It's okay if you're comfortable with that. Especially if you feel strongly about your company's mission, or you're on a team that works particularly well together, occasional donations of your time can be a great way to build camaraderie and invest in the company's goals. But it can quickly spiral out-of-hand when others are willing to take advantage of your donations, even considering them part of your regular expectations. It's important when choosing to donate time that you remain aware that it's a choice, and that you can choose to stop donating as you please.
If you struggle with separating your hobby from your job, consider this: it's far better to invest in yourself than it is to donate to your company. Instead of giving those hours directly to company tasks, why not work through a tutorial on a new topic, or read up on a subject you're hazy on? The time you spend investing in yourself will pay off as you grow faster, and your investments will still benefit your company as you bring those new skills to bear on increasingly challenging projects. Spending time building yourself is guaranteed to benefit EVERYONE - donating time to others will often only suit the beneficiary.
There's always more work
That's a crass headline there - it implies work should be taken for granted, which is definitely NOT the case. You're fortunate if someone values your skills enough to pay you for them! However, it's important to temper your gratitude for work with the realization that "work" is a never-ending task. Generally, someone who values your expertise enough to pay for it will also find as many ways as possible to benefit from their investment in you. If you're lucky, work will always be available to you - which is why your goal should b to grow and improve as a human, not to "finish" work. There's no finish line to hit!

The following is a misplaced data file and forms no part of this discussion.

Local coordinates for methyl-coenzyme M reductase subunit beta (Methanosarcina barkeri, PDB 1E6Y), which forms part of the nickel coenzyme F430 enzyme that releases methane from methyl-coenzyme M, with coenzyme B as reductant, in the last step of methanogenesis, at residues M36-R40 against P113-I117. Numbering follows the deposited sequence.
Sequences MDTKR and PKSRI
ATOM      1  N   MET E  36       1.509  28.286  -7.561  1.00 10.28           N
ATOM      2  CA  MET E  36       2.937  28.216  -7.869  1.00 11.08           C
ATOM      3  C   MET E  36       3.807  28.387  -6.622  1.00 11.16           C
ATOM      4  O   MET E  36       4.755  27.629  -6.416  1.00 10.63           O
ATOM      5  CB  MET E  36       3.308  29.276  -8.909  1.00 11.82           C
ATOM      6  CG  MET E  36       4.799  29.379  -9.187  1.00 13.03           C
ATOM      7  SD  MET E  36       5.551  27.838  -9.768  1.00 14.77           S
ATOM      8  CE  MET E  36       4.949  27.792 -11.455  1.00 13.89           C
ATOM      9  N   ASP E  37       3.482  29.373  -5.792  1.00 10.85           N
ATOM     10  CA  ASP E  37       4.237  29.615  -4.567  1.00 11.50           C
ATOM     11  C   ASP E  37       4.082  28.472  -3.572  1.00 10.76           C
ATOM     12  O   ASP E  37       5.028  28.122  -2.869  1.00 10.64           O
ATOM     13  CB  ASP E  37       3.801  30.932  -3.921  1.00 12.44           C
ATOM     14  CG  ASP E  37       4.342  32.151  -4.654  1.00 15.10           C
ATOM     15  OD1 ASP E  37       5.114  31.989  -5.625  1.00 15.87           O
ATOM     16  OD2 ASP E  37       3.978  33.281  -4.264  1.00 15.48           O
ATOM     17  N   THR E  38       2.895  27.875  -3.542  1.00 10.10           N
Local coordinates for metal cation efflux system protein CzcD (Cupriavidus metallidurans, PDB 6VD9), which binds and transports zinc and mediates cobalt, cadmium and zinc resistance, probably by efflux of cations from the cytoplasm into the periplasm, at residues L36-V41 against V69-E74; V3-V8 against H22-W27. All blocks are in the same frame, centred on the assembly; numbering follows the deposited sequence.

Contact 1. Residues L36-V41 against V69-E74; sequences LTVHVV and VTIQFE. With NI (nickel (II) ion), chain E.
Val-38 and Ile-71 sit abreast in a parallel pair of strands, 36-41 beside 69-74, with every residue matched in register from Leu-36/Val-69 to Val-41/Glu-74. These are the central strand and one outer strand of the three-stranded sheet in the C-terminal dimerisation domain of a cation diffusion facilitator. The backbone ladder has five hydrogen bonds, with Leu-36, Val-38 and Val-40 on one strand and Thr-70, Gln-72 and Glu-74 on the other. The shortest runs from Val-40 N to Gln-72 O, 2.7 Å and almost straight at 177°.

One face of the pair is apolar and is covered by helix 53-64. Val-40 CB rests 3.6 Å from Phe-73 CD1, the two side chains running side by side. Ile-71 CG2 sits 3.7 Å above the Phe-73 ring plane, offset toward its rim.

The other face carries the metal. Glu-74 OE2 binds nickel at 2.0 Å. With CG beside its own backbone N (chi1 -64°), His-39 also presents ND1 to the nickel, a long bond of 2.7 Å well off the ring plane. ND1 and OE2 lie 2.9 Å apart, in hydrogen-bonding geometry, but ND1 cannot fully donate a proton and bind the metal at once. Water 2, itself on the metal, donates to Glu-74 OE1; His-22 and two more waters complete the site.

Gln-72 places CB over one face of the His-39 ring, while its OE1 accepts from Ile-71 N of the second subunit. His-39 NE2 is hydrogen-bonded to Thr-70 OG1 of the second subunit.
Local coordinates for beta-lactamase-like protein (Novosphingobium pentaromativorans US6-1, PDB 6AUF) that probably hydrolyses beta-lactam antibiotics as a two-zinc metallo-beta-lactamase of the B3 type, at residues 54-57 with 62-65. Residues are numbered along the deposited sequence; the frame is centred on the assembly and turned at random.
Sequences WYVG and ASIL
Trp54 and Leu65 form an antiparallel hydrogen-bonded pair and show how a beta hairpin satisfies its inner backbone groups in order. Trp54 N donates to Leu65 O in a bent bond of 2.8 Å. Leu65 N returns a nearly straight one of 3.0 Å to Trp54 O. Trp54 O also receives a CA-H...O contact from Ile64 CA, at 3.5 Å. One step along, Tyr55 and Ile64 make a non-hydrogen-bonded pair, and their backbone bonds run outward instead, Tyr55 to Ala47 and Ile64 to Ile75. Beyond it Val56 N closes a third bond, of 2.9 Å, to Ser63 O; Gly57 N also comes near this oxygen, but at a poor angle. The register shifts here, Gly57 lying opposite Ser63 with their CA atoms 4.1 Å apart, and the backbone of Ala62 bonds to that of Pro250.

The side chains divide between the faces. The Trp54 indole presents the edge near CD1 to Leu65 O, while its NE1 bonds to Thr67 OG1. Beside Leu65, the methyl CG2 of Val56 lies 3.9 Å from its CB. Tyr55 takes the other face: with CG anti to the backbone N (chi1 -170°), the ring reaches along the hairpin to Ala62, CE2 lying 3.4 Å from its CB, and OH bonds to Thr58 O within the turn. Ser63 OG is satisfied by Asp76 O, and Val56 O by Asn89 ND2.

There's a great set of rules I've found, often mistakenly attributed to former president of India APJ Abdul Kalam, regarding a healthy approach to work:
ALWAYS LEAVE OFFICE ON TIME
- Work is a never-ending process. It can never be completed.
- Interest of a client is important, so is your family.
- If you fall in your life, neither your boss nor client will offer you a helping hand; your family and friends will.
- Life is not only about work, office and client. There is more to life. You need time to socialize, entertain, relax and exercise. Don’t let life be meaningless.
- A person who stays late at the office is not a hardworking person. Instead he/she is a fool who does not know how to manage work within the stipulated time. He/She is inefficient and incompetent in his work.
- You did not study hard and struggle in life to become a machine.
- If your boss forces you to work late, he/she may be ineffective and have a meaningless life too; so forward this to him/her.
While I don't agree with all the attitudes espoused in this list, I find it to be a tempering read when I'm planning my time, especially when in the midst of big projects. As a general workaholic, it's good to have a callous, no-nonsense alternative to keep my plans in perspective.